On September 9, 2019 at 11:45, BizarroTerl said...
There may be some valid points, but when you get to the point where the claim is global warming isn't partially man caused you're past good science. Scientific theories are always a mass of competing thought which are proven or unproven by further analysis. As more is known basic facts become evident. The scientific community as a whole has determined that global warming is occurring and it is in part human caused. That is a fact. Your argument is that the scientific community acts like a 4th grade social group with a "in" crowd that ostracizes the "out" crowd and thus human accelerated global warming isn't happening is not how science works.
There is no necessity for the scientific to determine planetary warming, as one can see it for oneself here1
. Planetary warming, however, is not in itself unusual, nor planetary cooling; e.g. MWP and LIA. Concerning the present warming though, one has to ask several questions.
i) What caused the early 20th-century warming?
ii) What caused the mid-20th-century cooling (noting that during the 70s there was some concern about the onset of a new ice age)?
iii). What caused the late 20th-century warming?
iv). What caused the early 21st-century pause?
Because of its being a greenhouse gas, it would be easy to assume that (iii) is purely the result of increased CO2
, but that would ignore the other factors which must have influenced (i) and (ii). And what of (iv)? Why a pause when the CO2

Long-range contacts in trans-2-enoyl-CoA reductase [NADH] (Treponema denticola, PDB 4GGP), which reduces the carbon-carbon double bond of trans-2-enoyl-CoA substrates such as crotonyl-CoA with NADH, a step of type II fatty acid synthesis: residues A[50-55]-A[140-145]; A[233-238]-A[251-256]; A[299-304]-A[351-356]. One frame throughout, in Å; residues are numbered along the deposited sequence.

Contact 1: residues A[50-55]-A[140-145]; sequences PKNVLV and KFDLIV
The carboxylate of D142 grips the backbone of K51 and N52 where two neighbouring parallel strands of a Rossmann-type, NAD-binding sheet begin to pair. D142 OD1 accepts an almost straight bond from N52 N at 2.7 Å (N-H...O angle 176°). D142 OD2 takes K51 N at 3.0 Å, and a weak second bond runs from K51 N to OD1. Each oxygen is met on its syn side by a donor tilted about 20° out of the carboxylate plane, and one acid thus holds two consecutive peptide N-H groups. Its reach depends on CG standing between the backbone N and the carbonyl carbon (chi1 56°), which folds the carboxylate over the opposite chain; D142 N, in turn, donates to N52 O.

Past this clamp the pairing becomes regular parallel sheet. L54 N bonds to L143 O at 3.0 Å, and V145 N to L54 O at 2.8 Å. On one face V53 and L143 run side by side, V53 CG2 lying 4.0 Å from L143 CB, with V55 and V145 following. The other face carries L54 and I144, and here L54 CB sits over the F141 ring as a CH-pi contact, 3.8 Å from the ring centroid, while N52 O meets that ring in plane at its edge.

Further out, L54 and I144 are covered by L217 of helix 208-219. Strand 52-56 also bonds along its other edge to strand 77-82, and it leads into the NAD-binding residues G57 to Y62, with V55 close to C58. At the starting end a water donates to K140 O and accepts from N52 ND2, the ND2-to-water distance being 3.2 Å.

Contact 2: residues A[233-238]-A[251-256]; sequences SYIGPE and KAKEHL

level continues to increase?
Because of their political agenda, the IPCC wants us to believe CO2
is the sole culprit, hence their proclamations of certainty. The reality, however, is that there is no real consensus regarding its effect (as attested to by the wide range of climate sensitivity calculations) and the anthropogenic component remains unknown. However, I think it's safe to assume there is one (if only from the rise in global population etc.) but the claim ‘part human-caused’ is ambiguous as it applies to both half a degree and a thousandth of a degree. “As more is known basic facts become evident.”
I quite agree. Here are several relatively recent papers suggesting a low climate sensitivity, along with a minimal anthropogenic component2-6
 [Link: woodfortrees.org]
 [Link: researchgate.net]
 [Link: link.springer.com]
 [Link: iopscience.iop.org]
 [Link: iopscience.iop.org]
 [Link: arxiv.org]
On September 9, 2019 at 12:04, BizarroTerl said...
No. It is because when it comes to science or any other discipline education and experience are more important. If anyone reading this started to bleed from places they shouldn't who do they go to? A plumber? He may be a great plumber, maybe the best that has ever lived. He does not however have the training and education to help with that bleeding.
Why should reporters have a degree to report on anything? Their job is to report the news and that is what they do. Once they start to make claims on subjects they're not educated in they're no longer acting as a reporter, they're in an area they're not educated and thus should be discounted.
Michael E. Mann - The paper you reference was written by him and 2 others, both of which are highly educated and respected in Geosciences. Michael's education - A.B. applied mathematics and physics (1989), MS physics (1991), MPhil physics (1991), MPhil geology (1993), PhD geology & geophysics (1998). Applied mathematics appears to be a really good start to come up with a way to develop a new statistical method to analyze climate data. Much better than doing tax returns.
As you claim. Andrew Montford isn’t conducting science outside of his expertise, he a reporter recounting events – with the added benefit of an accountant’s analytical eye.
Oh, there is no doubt Mann is well educated, but competent?1
I reserve judgement until he allows independent verification of the data and code for his hockey stick graph.
 [Link: climateaudit.org]